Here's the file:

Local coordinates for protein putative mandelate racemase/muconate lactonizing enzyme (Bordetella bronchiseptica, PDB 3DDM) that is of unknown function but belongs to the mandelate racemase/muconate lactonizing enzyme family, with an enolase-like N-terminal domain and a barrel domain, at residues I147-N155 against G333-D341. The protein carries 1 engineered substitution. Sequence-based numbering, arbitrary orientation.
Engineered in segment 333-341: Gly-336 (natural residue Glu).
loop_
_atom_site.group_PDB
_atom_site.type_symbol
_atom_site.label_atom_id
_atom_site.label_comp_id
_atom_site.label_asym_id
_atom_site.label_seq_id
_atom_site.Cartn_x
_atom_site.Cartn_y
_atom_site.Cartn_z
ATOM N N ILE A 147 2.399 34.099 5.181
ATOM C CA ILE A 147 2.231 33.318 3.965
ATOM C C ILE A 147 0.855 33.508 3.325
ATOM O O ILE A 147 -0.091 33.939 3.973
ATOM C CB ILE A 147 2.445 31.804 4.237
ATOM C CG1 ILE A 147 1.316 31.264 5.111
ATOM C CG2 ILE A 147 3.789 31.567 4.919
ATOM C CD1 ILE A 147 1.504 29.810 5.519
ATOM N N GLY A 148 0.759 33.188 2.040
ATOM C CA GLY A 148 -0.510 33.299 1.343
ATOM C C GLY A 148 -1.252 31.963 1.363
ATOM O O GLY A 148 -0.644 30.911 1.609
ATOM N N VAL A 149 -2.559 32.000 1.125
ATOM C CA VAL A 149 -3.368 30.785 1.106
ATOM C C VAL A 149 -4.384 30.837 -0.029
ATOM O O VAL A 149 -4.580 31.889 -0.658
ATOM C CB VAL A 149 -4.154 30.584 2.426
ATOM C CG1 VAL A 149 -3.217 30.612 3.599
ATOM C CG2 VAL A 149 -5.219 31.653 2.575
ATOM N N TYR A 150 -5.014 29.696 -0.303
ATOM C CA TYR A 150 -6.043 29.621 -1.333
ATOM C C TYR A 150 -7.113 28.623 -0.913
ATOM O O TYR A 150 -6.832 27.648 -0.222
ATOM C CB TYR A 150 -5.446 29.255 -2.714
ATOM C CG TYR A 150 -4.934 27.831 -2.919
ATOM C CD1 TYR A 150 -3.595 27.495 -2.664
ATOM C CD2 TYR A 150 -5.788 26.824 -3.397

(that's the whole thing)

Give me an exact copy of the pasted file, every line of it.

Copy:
Local coordinates for protein putative mandelate racemase/muconate lactonizing enzyme (Bordetella bronchiseptica, PDB 3DDM) that is of unknown function but belongs to the mandelate racemase/muconate lactonizing enzyme family, with an enolase-like N-terminal domain and a barrel domain, at residues I147-N155 against G333-D341. The protein carries 1 engineered substitution. Sequence-based numbering, arbitrary orientation.
Engineered in segment 333-341: Gly-336 (natural residue Glu).
loop_
_atom_site.group_PDB
_atom_site.type_symbol
_atom_site.label_atom_id
_atom_site.label_comp_id
_atom_site.label_asym_id
_atom_site.label_seq_id
_atom_site.Cartn_x
_atom_site.Cartn_y
_atom_site.Cartn_z
ATOM N N ILE A 147 2.399 34.099 5.181
ATOM C CA ILE A 147 2.231 33.318 3.965
ATOM C C ILE A 147 0.855 33.508 3.325
ATOM O O ILE A 147 -0.091 33.939 3.973
ATOM C CB ILE A 147 2.445 31.804 4.237
ATOM C CG1 ILE A 147 1.316 31.264 5.111
ATOM C CG2 ILE A 147 3.789 31.567 4.919
ATOM C CD1 ILE A 147 1.504 29.810 5.519
ATOM N N GLY A 148 0.759 33.188 2.040
ATOM C CA GLY A 148 -0.510 33.299 1.343
ATOM C C GLY A 148 -1.252 31.963 1.363
ATOM O O GLY A 148 -0.644 30.911 1.609
ATOM N N VAL A 149 -2.559 32.000 1.125
ATOM C CA VAL A 149 -3.368 30.785 1.106
ATOM C C VAL A 149 -4.384 30.837 -0.029
ATOM O O VAL A 149 -4.580 31.889 -0.658
ATOM C CB VAL A 149 -4.154 30.584 2.426
ATOM C CG1 VAL A 149 -3.217 30.612 3.599
ATOM C CG2 VAL A 149 -5.219 31.653 2.575
ATOM N N TYR A 150 -5.014 29.696 -0.303
ATOM C CA TYR A 150 -6.043 29.621 -1.333
ATOM C C TYR A 150 -7.113 28.623 -0.913
ATOM O O TYR A 150 -6.832 27.648 -0.222
ATOM C CB TYR A 150 -5.446 29.255 -2.714
ATOM C CG TYR A 150 -4.934 27.831 -2.919
ATOM C CD1 TYR A 150 -3.595 27.495 -2.664
ATOM C CD2 TYR A 150 -5.788 26.824 -3.397